"Free Consultation" with Jon D'Agostino Dr Kenneth Testa - Plastic Surgery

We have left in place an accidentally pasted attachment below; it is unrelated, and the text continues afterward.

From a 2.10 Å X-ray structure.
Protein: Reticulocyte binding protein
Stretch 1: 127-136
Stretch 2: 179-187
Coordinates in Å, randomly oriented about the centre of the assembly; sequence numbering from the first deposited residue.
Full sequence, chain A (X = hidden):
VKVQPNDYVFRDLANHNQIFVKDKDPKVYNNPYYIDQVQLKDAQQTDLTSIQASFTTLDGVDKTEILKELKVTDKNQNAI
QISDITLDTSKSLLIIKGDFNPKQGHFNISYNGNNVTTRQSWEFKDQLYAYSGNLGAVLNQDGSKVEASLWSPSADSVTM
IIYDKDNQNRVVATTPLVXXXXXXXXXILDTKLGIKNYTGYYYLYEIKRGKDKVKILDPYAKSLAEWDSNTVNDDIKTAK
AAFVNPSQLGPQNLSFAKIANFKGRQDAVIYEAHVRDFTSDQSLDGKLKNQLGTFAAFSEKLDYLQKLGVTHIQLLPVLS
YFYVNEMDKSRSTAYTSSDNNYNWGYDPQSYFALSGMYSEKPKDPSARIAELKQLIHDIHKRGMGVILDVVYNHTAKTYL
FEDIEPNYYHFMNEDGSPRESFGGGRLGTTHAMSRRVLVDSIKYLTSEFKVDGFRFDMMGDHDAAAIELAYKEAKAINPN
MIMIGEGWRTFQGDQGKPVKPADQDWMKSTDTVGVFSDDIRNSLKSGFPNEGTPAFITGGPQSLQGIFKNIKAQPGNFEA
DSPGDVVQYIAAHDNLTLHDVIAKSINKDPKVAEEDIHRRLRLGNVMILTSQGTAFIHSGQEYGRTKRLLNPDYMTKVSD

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[Music Playing] Male 1: You know the most common call I get that involves medical malpractice is about plastic surgery or cosmetic surgery. And it is always you know I would not say always but 99% at a time, it is some who is just upset with the result. They expected one thing, they got another. They thought there breast will going to come out one way and they are going to look like Pamela Anderson I do not know. And they were not happy and they think that is medical malpractice, when it is really not. So, if somebody comes to you from day one and they want something done. How do you deal with that satisfying that expectation or figuring out what is it? Male 2: Communication is the most important thing you have to be on the same page with the patient you have to understand the patient. The more people that you have--I have a body of knowledge. Male1: Right. Male2: A patients walks in with a little bit of knowledge, concerning a procedure. They have a very layman’s kind of knowledge about this particular procedure. And, what I mean about layman is they see the bets results on TV. They see the actor and the actresses… Male1: The magazines. Male 2: Magazines and they do not understand that this people have a personal trainers, 6, 7 hours a day. They make a living out of it doing this looking good. And a lot of people, who I see do not have that opportunity to work out 6 hours a day and that is not their prerogative in life to make money by looking good. They just want to feel they--want to look the way they feel. And most of the time the magazines, the TV shows, all the celebrities kind the pushes people to the side of unrealistic expectations. And you have to match their expectation with what they are presenting you with. Male 1: How do you know what their expectations are? Do they usually just pull out a picture and said, “I want to look like this”? Male 2: Sometimes they do. Most of the time it is communicating with the patient, the more time you spend with the patient prior to the actual procedure, the better apt you are to understanding what their needs are, what they want to achieve. And a lot of the times is just educating patients. Male 1: What about if it is a woman who is married, do you get the spouse involve? Do you bring her husband in? Male 2: Absolutely… Male 1: Do you want to know why, I mean I know you can not really ask, but are you looking at whether they are trying to cure something, it might be a relationship problem or make there marriage stronger, maybe age is taking its toll, maybe either one is thinking that if somebody becomes a little more voluptuous, it might help the marriage? Male 2: A lot of times we see patients who come in, who I would from a medical stand point do not have a difficulty aesthetically or cosmetically. They have just unrealistic expectation, yes. Male 1: They were expectation. Male 2: Yes, well it is what I see, with the body of knowledge that I have, and what we can achieve, as compared to what the patient believes can be achieved. And so, what you have to do is impart that knowledge and tell them about the procedure. What can be done? How can it be corrected if something needs to be corrected? And once you provide them with the knowledge, from soup to nuts, everything that they came in with there problem, let us say breast. And you give them the least invasive, least cost, least lasting procedure, all the way up to the most invasive, most coasting, longest lasting procedure, and you give them the knowledge in between there and they make the decision as to want they want. To answer you, to address your second question, your question about people coming in and involving spouses. Yes, I would say that it is basically demographics. If you are in an area, like Miami beach where there are a lot of young people. You will have a lot of people coming in and wanting to have a procedure performed for what I would consider the wrong reasons. And you really need to talk to these people. I mean
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